Workplace injury rates in the UK appear to be deteriorating, but is voluntary guidance enough to reverse the decline
The incidents of workplace illness and injury in the UK appear to be moving in the wrong direction.
Two million people in the UK suffered from ill health which they thought was work-related in 2005, figures for last year show that the number increased by 200,000. Also in 2006, over 140,000 accidents occurred in the workplace resulting in injury and 241 people were killed at work—a rate of 0.8 per 100,000 people, which is still well below the US equivalent for the same year of 3.9 per 100,000.
Despite HSE issuing 20% more notices with fines totaling over £13m, the new figures released by the British health and safety regulator show that government targets to reduce work related ill-health are unlikely to be met.
The deteriorating situation has encouraged the Health and Safety Commission (HSC) to join the Institute of Directors (IoD) in launching a new set of guidelines designed to remind directors that it is their responsibility to take the lead on health and safety issues and establish policies and practices that make it an integral part of their culture and values.
Nevertheless, it has emerged that fewer than half of all companies have appointed a director with responsibility for health and safety. A report from the construction worker’s union Ucatt said research by the Health and Safety Executive (HSE) showed that only 44% of companies had appointed a senior official responsible for health and safety since voluntary guidance on director’s duties was first introduced in 2001.
“Although the guidance is not a new law in itself, breach of it can be used as evidence in criminal proceedings under the existing legislation.
Steffan Groch, health and safety partner at DWF
‘Voluntary guidance therefore does not work,’ said the Center for Corporate Accountability (CCA) in a release published alongside the report on the same day as the HSE/IoD guidelines.
Union leaders have echoed the call saying that the voluntary approach to director’s responsibility for health and safety had ‘completely failed’ and it was time statutory legal duties for directors were introduced.
The Ucatt report also stated that HSE commissioned research found that ‘61% of duty holders agree or strongly agree that individuals believing they could possibly be imprisoned is essential or important for enforcement to have a deterrent effect.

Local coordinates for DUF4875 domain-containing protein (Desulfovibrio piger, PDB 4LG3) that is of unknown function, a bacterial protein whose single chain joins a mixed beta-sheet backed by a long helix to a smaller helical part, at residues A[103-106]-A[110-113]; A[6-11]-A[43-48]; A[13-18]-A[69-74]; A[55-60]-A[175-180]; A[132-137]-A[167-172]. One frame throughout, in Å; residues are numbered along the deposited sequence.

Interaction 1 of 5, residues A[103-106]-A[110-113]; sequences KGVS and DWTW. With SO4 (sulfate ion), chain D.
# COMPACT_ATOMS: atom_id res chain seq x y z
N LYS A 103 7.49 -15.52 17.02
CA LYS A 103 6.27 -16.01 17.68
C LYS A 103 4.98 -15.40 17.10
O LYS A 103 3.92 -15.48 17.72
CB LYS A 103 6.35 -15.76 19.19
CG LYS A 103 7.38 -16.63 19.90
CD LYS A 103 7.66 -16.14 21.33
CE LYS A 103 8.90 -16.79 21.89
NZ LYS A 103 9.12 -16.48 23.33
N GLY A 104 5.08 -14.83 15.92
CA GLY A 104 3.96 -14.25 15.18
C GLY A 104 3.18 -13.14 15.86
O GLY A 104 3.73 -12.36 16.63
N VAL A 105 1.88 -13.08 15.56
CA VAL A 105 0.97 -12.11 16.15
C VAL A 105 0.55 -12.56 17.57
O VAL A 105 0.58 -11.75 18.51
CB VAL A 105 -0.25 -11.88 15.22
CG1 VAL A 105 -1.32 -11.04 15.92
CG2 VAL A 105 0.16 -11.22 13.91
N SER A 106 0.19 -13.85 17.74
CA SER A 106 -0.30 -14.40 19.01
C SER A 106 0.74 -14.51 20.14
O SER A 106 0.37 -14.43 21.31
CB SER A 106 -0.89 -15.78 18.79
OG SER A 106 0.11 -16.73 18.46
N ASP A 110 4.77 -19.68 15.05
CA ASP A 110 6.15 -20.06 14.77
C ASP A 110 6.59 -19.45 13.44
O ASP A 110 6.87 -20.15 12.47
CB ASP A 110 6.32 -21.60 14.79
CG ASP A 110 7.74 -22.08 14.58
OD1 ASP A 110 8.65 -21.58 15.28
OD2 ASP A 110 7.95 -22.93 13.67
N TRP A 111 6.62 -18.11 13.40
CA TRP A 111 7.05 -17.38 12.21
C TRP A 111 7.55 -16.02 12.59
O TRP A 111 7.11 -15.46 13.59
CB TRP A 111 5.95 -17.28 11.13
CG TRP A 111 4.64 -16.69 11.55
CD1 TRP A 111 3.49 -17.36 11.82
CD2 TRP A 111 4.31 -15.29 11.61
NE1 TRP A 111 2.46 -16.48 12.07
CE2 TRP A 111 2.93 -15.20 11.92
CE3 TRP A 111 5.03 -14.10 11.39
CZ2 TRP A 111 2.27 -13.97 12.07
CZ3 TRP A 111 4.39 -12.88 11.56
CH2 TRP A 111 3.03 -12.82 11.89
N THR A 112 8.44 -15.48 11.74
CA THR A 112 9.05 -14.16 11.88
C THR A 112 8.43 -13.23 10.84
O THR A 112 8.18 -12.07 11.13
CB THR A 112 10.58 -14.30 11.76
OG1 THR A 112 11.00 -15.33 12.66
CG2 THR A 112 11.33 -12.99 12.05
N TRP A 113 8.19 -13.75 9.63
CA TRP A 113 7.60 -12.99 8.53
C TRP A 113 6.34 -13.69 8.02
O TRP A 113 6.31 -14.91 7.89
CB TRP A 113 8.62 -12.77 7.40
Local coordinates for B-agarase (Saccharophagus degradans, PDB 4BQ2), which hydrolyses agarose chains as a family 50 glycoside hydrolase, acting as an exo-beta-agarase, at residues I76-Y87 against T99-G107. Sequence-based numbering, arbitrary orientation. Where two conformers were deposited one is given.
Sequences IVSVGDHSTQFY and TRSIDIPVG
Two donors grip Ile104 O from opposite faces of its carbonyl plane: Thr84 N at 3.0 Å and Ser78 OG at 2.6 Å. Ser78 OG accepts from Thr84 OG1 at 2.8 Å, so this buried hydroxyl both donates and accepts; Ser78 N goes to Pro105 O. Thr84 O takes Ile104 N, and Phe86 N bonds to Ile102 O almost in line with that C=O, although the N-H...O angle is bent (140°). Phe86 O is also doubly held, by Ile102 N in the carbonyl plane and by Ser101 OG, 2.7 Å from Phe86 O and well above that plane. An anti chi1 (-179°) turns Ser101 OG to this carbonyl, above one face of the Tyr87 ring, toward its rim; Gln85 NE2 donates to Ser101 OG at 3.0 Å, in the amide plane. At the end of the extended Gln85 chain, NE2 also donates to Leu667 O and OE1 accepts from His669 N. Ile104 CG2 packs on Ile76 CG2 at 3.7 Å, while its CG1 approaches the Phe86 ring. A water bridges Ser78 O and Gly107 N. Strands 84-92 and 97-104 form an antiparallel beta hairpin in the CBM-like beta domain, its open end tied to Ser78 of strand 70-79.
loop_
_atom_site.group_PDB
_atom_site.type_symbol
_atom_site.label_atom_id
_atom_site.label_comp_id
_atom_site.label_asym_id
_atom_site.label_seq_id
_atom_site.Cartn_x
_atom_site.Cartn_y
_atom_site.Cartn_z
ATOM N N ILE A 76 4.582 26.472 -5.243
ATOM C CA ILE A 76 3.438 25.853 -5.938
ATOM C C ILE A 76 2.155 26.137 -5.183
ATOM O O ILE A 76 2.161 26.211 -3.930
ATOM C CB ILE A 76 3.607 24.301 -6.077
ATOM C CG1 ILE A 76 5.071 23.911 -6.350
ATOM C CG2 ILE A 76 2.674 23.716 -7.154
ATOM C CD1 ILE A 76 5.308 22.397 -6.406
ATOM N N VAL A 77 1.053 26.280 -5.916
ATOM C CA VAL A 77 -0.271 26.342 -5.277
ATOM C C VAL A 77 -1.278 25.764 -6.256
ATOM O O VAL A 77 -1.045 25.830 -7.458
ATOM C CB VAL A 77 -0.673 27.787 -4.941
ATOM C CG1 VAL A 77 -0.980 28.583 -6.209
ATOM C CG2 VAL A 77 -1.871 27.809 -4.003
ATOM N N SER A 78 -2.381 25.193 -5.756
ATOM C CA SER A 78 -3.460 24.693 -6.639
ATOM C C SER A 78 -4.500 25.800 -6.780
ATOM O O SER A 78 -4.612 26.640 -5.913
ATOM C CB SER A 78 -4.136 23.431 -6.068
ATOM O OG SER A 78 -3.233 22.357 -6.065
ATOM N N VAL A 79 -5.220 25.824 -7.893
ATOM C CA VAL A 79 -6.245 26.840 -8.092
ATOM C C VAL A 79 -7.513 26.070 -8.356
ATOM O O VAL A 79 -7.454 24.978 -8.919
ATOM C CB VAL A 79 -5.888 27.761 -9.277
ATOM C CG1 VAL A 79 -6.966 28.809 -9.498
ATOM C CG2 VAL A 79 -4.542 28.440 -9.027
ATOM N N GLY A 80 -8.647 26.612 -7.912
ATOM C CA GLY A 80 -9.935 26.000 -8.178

David Bergman, director of the CCA said: ‘This report shows that many of HSE’s arguments in support of voluntary guidance and against legal change have been misleading, and that in fact its own commissioned research supports the argument for legal change. The report also shows that potential health and safety benefits in changing the law are so significant that a failure to do so borders on recklessness.’
But Paul Hopkin, technical director of AIRMIC, who had a hand in the new guidelines, said current legal frameworks were adequate at establishing a duty of care on directors. ‘The 1974 Health and Safety at Work Act has very specific duties on directors for their H&S obligations,’ he said. ‘The new guidance provides practical advice on what directors should do to fulfill their legal obligations.’
“The new guidance provides practical advice on what directors should do to fulfill their legal obligations.
Paul Hopkin, technical director of AIRMIC
Supporting the new guidance, chair of HSC, Judith Hackitt, said the challenge ahead was changing behaviour: ‘We use a range of enforcement measures to tackle workplace ill-health and injuries and we do not hesitate to prosecute where necessary. The rising enforcement figures show that negligence in workplace health and safety is not tolerated.’
While, Steffan Groch, health and safety partner at DWF, claimed that the guidance—although voluntary—could deliver some legal clout and that directors who fail to follow it could face prosecution: ‘Although the guidance is not a new law in itself, breach of it can be used as evidence in criminal proceedings under the existing legislation.’
‘It is ironic,’ he said. ‘That something that has been produced for the benefit of directors could potentially be used against them should they face prosecution. Our concern is that it may be used as a template as to how directors will be interviewed under caution for an offence under the new Corporate Manslaughter Act.’
Commenting on the implications of the 2007 Corporate Manslaughter and Homicide Act (CMHA), Hopkin added: ‘The responsibility for corporate manslaughter has been something that previously can be made to stick in companies with a clear command and control structure, the new CMHA does the same for companies with a limited partnership structure. It tidies up and makes the allegation easier to prove regardless of company structure.’
Groch added: ‘Directors should make sure that they read and follow the guidance. They should now review the organisation’s safety management systems and revisit their contracts of employment. If necessary, they should seek external advice and undertake sufficient training to be able to discharge their responsibilities effectively.’